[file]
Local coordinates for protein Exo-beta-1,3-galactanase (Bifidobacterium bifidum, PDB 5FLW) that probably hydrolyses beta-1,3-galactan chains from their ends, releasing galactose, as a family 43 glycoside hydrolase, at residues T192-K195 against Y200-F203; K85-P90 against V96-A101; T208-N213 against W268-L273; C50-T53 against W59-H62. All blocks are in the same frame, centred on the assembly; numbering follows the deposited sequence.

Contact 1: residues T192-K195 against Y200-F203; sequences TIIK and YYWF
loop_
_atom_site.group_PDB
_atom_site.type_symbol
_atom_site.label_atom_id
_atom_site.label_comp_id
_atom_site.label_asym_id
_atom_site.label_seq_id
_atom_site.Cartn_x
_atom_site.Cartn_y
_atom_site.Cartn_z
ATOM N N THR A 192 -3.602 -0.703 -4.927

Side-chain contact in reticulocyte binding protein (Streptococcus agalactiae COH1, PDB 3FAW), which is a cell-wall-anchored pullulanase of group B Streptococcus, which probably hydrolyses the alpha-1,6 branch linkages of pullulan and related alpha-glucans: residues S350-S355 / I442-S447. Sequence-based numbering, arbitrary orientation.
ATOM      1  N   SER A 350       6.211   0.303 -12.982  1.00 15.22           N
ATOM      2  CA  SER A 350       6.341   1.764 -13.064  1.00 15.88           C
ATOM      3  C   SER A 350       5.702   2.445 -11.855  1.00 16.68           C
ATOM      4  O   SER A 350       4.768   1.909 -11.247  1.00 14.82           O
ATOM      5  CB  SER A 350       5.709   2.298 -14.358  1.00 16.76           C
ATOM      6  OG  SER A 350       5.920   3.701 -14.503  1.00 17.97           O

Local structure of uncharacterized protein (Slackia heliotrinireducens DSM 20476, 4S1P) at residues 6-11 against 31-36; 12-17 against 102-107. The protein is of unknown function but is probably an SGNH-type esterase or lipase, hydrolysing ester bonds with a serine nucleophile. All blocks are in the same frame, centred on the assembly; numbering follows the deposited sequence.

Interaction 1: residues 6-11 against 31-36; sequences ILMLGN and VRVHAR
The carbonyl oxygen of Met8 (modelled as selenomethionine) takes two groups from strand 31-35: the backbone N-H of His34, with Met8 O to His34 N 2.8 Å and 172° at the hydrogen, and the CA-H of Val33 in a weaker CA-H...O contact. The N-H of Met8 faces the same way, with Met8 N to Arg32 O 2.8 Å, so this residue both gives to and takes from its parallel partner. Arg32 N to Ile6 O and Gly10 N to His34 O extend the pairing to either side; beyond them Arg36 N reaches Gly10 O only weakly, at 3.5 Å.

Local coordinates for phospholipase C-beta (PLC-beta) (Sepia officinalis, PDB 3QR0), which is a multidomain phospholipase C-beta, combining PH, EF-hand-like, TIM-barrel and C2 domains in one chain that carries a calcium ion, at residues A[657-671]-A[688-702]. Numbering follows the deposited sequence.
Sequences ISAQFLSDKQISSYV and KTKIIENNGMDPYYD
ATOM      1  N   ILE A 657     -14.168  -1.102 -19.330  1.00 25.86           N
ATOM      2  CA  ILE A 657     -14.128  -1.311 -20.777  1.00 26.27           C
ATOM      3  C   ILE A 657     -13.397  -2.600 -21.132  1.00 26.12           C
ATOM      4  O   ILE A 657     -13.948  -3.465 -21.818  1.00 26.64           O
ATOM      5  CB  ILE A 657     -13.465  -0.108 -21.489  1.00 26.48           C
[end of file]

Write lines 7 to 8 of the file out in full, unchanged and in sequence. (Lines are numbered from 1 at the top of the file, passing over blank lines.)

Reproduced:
_atom_site.label_comp_id
_atom_site.label_asym_id